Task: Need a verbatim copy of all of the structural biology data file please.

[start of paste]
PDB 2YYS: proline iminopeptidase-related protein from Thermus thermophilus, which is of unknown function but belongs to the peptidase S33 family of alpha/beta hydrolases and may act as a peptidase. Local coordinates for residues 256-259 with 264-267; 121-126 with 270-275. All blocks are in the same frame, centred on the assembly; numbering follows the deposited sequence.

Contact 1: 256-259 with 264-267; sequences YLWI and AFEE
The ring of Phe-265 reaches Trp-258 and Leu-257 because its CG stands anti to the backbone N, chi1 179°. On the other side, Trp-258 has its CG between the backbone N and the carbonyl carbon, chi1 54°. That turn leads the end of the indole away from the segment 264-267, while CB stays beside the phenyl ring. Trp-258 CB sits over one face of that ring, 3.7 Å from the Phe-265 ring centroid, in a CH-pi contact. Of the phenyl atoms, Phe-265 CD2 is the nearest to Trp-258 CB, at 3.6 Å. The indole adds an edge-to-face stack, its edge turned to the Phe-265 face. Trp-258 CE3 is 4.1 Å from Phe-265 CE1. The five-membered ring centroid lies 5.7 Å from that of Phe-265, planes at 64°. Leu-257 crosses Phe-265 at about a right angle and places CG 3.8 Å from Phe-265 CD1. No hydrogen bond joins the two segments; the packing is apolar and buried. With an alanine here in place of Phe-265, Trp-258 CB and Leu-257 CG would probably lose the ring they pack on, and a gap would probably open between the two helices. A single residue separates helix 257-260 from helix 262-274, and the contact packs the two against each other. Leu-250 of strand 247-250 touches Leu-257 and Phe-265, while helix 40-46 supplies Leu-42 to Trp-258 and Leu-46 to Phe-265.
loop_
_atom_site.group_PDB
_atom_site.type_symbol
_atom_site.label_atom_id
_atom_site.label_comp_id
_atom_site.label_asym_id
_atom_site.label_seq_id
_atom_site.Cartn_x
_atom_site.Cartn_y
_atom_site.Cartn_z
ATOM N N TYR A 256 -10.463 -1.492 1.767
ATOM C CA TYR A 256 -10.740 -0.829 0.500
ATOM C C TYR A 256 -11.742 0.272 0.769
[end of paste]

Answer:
PDB 2YYS: proline iminopeptidase-related protein from Thermus thermophilus, which is of unknown function but belongs to the peptidase S33 family of alpha/beta hydrolases and may act as a peptidase. Local coordinates for residues 256-259 with 264-267; 121-126 with 270-275. All blocks are in the same frame, centred on the assembly; numbering follows the deposited sequence.

Contact 1: 256-259 with 264-267; sequences YLWI and AFEE
The ring of Phe-265 reaches Trp-258 and Leu-257 because its CG stands anti to the backbone N, chi1 179°. On the other side, Trp-258 has its CG between the backbone N and the carbonyl carbon, chi1 54°. That turn leads the end of the indole away from the segment 264-267, while CB stays beside the phenyl ring. Trp-258 CB sits over one face of that ring, 3.7 Å from the Phe-265 ring centroid, in a CH-pi contact. Of the phenyl atoms, Phe-265 CD2 is the nearest to Trp-258 CB, at 3.6 Å. The indole adds an edge-to-face stack, its edge turned to the Phe-265 face. Trp-258 CE3 is 4.1 Å from Phe-265 CE1. The five-membered ring centroid lies 5.7 Å from that of Phe-265, planes at 64°. Leu-257 crosses Phe-265 at about a right angle and places CG 3.8 Å from Phe-265 CD1. No hydrogen bond joins the two segments; the packing is apolar and buried. With an alanine here in place of Phe-265, Trp-258 CB and Leu-257 CG would probably lose the ring they pack on, and a gap would probably open between the two helices. A single residue separates helix 257-260 from helix 262-274, and the contact packs the two against each other. Leu-250 of strand 247-250 touches Leu-257 and Phe-265, while helix 40-46 supplies Leu-42 to Trp-258 and Leu-46 to Phe-265.
loop_
_atom_site.group_PDB
_atom_site.type_symbol
_atom_site.label_atom_id
_atom_site.label_comp_id
_atom_site.label_asym_id
_atom_site.label_seq_id
_atom_site.Cartn_x
_atom_site.Cartn_y
_atom_site.Cartn_z
ATOM N N TYR A 256 -10.463 -1.492 1.767
ATOM C CA TYR A 256 -10.740 -0.829 0.500
ATOM C C TYR A 256 -11.742 0.272 0.769